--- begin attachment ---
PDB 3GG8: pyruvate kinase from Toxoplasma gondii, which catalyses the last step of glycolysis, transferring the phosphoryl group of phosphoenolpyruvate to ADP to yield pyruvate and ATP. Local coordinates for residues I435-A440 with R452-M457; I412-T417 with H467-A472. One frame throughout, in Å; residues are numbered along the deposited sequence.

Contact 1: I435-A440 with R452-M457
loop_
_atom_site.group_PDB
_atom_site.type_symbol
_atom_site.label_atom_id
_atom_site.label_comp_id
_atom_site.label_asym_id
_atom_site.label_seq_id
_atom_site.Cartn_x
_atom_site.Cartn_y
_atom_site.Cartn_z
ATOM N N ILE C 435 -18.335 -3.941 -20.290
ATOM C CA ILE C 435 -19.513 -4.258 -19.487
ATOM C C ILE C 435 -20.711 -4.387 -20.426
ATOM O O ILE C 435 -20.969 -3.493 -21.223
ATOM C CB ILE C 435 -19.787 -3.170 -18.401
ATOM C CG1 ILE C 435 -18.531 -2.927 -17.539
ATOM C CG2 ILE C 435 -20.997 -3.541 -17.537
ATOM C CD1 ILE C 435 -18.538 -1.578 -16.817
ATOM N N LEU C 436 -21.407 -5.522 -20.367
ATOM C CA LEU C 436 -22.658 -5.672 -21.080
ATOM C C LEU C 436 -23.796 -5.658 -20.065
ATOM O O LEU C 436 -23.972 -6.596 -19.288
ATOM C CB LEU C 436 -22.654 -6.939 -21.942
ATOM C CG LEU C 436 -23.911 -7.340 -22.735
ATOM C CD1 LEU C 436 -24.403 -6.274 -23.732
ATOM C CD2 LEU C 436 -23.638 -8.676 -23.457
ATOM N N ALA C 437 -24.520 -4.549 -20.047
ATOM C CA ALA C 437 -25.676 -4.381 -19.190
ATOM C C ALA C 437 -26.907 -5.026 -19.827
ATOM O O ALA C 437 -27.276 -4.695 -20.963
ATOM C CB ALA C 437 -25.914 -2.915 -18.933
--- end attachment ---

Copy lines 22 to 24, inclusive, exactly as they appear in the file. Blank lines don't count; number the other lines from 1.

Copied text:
ATOM C CA LEU C 436 -22.658 -5.672 -21.080
ATOM C C LEU C 436 -23.796 -5.658 -20.065
ATOM O O LEU C 436 -23.972 -6.596 -19.288